-Music, Drama, and Literature


Since 2005, Youtube has been the most popular video hosting and sharing site on the internet. Almost any video or film clip can be found here, making it an invaluable resource for scholars teaching or studying media such as film, dance, music, and theater. The copyright policies depend on the user, so please check with him or her before using any video. Youtube official copyright policy can be found here, though it pertains mostly to those who want to use parts of videos found on Youtube for their own videos. Youtube has its own channel where tips on how to use the site can be found. Read more about Youtube here. Youtube can easily be inserted into a Powerpoint. How it is inserted depends on whether you have a Mac or a PC, and whether you will have a reliable internet connection or not.

For a PC:
With an internet connection:
The easiest approach is to embed the video directly into the powerpoint, provided that you will have an internet connection. To do this, download the Youtube Plug-in Wizard from Once it is installed, a new "insert Youtube video" button will appear in your toolbar. Simply type in the URL of the video, and follow the instructions of the wizard.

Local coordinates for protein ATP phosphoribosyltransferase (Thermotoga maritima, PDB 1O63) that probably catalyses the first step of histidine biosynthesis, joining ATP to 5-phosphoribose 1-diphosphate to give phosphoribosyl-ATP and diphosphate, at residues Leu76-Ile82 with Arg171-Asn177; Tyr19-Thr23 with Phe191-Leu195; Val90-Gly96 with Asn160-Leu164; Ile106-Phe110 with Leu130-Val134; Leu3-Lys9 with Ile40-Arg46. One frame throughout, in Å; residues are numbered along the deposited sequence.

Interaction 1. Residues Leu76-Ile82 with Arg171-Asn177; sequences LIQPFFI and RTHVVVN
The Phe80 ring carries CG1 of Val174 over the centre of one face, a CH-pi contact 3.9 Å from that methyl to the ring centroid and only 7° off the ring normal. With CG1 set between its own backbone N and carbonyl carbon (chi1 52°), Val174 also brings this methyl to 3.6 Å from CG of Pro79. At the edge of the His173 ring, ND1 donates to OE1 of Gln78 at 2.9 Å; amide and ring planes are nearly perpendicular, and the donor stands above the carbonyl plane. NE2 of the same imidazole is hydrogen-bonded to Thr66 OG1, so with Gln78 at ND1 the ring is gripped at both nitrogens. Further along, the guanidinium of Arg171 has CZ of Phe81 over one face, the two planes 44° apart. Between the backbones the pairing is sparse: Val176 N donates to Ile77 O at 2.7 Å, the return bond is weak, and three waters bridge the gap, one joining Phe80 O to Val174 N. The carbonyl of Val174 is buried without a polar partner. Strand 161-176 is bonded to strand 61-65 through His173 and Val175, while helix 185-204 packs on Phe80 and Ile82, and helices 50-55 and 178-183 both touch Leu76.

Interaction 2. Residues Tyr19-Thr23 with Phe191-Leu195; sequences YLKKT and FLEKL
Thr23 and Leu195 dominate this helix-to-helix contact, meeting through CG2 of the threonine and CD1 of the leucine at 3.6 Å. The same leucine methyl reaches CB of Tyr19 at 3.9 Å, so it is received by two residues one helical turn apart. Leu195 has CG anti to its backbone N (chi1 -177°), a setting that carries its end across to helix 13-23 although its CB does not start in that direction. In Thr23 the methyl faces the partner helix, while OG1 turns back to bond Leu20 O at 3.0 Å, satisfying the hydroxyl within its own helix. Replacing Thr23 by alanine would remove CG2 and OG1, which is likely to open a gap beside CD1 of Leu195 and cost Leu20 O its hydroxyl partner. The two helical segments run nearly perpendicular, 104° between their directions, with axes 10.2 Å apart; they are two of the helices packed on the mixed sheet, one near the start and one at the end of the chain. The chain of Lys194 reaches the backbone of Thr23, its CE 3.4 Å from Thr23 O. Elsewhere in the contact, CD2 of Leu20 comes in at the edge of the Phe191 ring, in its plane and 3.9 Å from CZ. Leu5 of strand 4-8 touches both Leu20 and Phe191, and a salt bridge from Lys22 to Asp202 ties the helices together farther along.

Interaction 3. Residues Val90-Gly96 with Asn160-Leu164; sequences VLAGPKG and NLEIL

For a Mac/PC
Without an internet connection:
If you don't have an internet connection, you'll need to download the video and convert it to a file format that Powerpoint recognizes. I like to use MPEG Streamclip,, but you can also use Zamzar,, and online file converter that you don't need to download. The only drawback with this is that Zamzar emails you a link where you can download your converted video, and this can be a slow process. In addition, the conversion has failed for me several times. With both sites, you can copy and paste the URL for the Youtube video into the designated field, choose which format you would like it to be converted into, and then download it. Make sure that whichever file format you choose is supported by the Powerpoint version you will be using. I have Powerpoint 2004, and MP4 worked for me. You can find this information in your Powerpoint help section. You also need to make sure that your movie and your Powerpoint presentation are saved in the same folder, as Powerpoint does not save the movie file all together. There are many ways to do this, but this is simple what worked best for me after a lot of trial and error. You can read more about this process at Digital Inspiration , the Laundry Room, and the Powerpoint Team Blog.
Selected Channels:
-Jazz Icons
-Classical Music Only Channel
-Australian Hip Hop Channel
-Baroque Music for Concentration
-London Symphony Orchestra
-Ultimate Violin
-Royal Opera House